#Immediacy on speech making

Continue to keep people informed, especially of any changes to the timetable, ...

Continue to keep people informed, especially of any changes to the timetable, so that they can make the necessary adjustments and possibly give you ideas to bring things back on target. Continue to keep your objective in mind and ensure that others, such as your accountant or solicitor, are well aware of it.

They are unlikely to be working exclusively for you and the demands of their other clients can make them forget your needs or reduce priority for your work. Revision However good your plan, and however carefully you monitor and control your actions, you will always be exposed to circumstances beyond your control. These circumstances might include: Actions of a competitor; Sudden shift in interest rates; Someone dies, eg the vendor of a building you want to buy; The council announces a new road scheme which cuts your lorry park in half; VAT is increased; A financial backer pulls out; An unexpected price increase for a vital raw material. You may, of course, experience a very helpful change, such as a competitor closing down, a hefty fall in fuel-oil prices, or a tax reduction which the government introduces to encourage businesses like yours.

Alternatively, you may, with experience acquired during the implementation stage, spot a golden opportunity which you had not been aware of before. Any of these events should cause you to go back to the drawing-board to re-think what you are doing. If it is desirable, don't hesitate to revise your objective or major parts of your plan. Don't be embarrassed to go to your financial backers or legal advisers with a revised scheme if it makes sense.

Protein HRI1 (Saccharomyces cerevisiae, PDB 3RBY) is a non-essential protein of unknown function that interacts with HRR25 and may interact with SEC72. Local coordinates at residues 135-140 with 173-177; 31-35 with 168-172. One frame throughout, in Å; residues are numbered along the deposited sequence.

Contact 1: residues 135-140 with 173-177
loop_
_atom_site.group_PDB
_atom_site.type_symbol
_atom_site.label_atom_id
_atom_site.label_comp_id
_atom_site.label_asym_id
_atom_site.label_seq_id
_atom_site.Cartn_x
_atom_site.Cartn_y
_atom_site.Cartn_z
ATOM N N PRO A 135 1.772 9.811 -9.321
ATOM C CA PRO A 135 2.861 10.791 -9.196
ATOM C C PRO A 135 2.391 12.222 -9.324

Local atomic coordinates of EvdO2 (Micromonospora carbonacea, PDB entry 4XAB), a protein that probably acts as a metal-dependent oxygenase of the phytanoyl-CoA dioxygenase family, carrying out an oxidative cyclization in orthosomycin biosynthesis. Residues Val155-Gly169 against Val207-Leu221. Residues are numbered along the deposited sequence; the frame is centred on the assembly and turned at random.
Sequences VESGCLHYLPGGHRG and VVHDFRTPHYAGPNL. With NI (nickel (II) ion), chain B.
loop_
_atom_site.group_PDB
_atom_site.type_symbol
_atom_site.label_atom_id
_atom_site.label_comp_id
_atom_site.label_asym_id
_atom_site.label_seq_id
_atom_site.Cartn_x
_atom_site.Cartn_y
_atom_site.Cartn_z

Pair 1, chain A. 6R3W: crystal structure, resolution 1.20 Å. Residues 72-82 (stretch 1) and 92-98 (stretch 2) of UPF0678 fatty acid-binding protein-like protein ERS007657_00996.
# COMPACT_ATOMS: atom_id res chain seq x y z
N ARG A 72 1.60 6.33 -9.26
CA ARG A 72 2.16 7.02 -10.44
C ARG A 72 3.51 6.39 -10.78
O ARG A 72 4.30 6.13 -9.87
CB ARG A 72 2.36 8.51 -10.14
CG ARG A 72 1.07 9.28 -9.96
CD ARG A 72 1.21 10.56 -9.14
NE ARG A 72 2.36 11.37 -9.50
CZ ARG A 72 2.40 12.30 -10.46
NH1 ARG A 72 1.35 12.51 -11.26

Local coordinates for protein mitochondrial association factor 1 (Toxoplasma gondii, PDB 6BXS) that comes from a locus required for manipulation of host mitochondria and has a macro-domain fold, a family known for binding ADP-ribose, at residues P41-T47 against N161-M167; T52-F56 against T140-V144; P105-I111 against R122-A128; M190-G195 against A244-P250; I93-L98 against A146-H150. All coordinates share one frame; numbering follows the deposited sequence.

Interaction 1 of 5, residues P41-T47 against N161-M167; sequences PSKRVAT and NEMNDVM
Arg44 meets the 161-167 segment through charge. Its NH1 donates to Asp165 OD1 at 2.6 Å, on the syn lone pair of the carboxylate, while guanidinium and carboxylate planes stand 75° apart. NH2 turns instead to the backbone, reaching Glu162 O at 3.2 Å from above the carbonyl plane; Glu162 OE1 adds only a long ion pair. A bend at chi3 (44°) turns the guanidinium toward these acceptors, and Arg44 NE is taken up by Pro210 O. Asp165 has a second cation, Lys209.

They, being professionals, should appreciate and respect your decision.

Follow-up Having achieved your objective, you may not only have a bigger operation to handle but face the temptation to say, 'I've made it and now I can relax a little.' I'm sorry, but you can't relax, because with a bigger operation you will have a whole new set of demands made on you There is a huge difference between managing a business with, say, six employees and one with, say, 60 employees.

In the smaller business you could always see what was going on and, indeed, would do much of the work yourself.

In a larger operation you have to delegate work, and you will need a formal- and more sophisticated communication and control system.

There may be, for the first time, unions to deal with, more complex storage problems, a larger element of research and development, quality-control problems, and a more complicated distribution system.

The list does not end there, and you will need to learn ...

The list does not end there, and you will need to learn how to handle these new challenges. This will mean reading websites on

I had also spent too much time dealing with routine paperwork which ...

I had also spent too much time dealing with routine paperwork which could have been done by a clerk and was out of touch with events on the shop floor. Because I ... read more

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#VALUE!